Arm yourself with the best habits for healthy, cancer-free skin.
With the warm summer months fast approaching, some people’s minds turn to the beach while others consider ways to protect their skin from the effects of the sun. Anyone can develop skin cancer, and the sooner you create a skin cancer prevention regimen the better. Our East Greenwich, Narragansett, Westerly, and Barrington, RI, dermatologists, Dr. Robert Dyer and Dr. Vincent Criscione, are here to provide tips for preventing skin cancer, as well as warning signs to look out for.
How to Prevent Skin Cancer
There are a myriad of things you can do to prevent skin cancer. The number one rule is to always wear sunscreen before going outside. Make sure to lather on a generous amount of sunscreen that protects against both UVA and UVB rays while also offering an SPF of 15 or higher.
Here are some other tips to follow to keep skin healthy and cancer-free:
- Apply sunscreen all over your body and face about 30 minutes before going outside
- Make sure to reapply your sunscreen every 2 hours (or immediately after getting out of the water or sweating)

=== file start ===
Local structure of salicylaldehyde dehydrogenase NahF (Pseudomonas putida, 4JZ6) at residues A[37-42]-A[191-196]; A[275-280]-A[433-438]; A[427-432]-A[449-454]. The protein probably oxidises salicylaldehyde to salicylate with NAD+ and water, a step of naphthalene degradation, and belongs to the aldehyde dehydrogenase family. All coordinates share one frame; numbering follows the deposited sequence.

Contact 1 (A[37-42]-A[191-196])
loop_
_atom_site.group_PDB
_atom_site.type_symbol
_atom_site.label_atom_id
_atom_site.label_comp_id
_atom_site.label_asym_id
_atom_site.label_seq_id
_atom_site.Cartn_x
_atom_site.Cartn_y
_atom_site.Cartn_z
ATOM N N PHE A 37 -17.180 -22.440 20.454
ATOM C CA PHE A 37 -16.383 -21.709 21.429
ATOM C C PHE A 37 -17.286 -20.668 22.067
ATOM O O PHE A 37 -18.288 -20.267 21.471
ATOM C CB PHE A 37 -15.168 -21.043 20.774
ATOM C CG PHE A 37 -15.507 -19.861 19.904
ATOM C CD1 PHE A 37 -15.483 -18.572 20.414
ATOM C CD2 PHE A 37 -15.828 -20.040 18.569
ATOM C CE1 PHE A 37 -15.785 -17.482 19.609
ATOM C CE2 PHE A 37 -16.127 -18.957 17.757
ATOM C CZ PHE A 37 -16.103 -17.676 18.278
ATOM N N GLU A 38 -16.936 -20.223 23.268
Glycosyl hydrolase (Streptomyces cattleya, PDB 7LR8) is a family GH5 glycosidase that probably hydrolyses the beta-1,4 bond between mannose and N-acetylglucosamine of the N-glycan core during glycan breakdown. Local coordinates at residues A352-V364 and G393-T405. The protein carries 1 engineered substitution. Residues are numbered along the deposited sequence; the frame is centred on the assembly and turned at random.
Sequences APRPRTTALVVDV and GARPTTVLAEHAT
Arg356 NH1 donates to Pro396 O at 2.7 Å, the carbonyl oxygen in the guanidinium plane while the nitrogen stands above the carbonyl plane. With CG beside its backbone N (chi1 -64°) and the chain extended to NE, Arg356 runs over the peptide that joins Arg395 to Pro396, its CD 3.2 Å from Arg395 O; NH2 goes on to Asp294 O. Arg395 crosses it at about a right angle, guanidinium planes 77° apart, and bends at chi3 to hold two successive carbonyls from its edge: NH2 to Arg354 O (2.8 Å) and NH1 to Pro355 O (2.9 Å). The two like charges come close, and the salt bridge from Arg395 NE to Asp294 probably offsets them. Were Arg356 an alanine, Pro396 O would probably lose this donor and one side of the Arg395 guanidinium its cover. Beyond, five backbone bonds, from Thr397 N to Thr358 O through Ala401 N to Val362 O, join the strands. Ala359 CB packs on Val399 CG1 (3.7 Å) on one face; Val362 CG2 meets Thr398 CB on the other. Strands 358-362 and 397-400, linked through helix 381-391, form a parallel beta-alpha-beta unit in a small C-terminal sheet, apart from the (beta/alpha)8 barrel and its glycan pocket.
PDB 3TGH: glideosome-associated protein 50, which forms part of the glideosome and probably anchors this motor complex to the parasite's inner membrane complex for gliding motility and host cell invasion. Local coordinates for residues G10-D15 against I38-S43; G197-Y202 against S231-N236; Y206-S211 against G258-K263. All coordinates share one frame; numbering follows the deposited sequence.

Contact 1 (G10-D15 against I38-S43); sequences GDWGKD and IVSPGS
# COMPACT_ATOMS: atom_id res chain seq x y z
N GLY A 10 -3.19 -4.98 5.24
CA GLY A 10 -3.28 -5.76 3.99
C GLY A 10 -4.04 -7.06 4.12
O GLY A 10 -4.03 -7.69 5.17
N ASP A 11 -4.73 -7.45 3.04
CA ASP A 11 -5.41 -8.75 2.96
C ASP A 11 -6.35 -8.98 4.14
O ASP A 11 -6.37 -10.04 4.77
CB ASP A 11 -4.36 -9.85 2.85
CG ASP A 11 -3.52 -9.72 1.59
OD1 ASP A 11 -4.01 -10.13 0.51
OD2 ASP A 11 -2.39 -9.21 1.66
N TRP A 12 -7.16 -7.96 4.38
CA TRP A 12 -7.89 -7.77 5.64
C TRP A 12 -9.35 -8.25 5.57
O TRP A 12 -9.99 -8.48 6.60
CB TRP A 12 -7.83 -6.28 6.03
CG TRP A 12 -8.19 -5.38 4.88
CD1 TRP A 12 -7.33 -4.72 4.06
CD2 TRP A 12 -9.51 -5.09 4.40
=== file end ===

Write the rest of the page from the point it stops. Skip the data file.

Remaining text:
- Avoid being in the sun (stay in the shade) between the hours of 10 AM and 4 PM
- Visit your dermatologist once a year for a thorough physical exam
- Make sure to perform monthly skin exams
- Stay away from the tanning bed
- Wear protective clothing, sunglasses, and a wide-brimmed hat
Early Warning Signs of Skin Cancer
Not sure what you’re supposed to be looking for when it comes to performing a skin exam? Check all moles, growths, and markings on your body and follow your ABCDEs to figure out whether the growth might require further evaluation from our East Greenwich, Narragansett, Westerly, and Barrington skin doctors. Here are some things to look for:
- Asymmetry: If you were to draw an invisible line down a healthy mole both sides should look identical. An abnormal growth or mole will not look the same on both sides.
- Border: Suspicious growths will have uneven or poorly defined borders.
- Color: Healthy moles should only be one color, while cancerous growths may contain multiple colors of brown, black, blue, white, or pink.
- Diameter: While melanoma can be small, most often than not, they appear larger than the size of a pencil eraser.
- Evolving: A healthy mole will look the same over the years, but melanoma will often change in shape, size, or color
It’s a good idea to come in once a year to visit our skin specialists in East Greenwich, Narragansett, Westerly, and Barrington, RI, for a skin cancer evaluation. No matter if you have risk factors or not, these checkups could just end up saving your life. Schedule an appointment with one of our dermatologists at South County Dermatology today.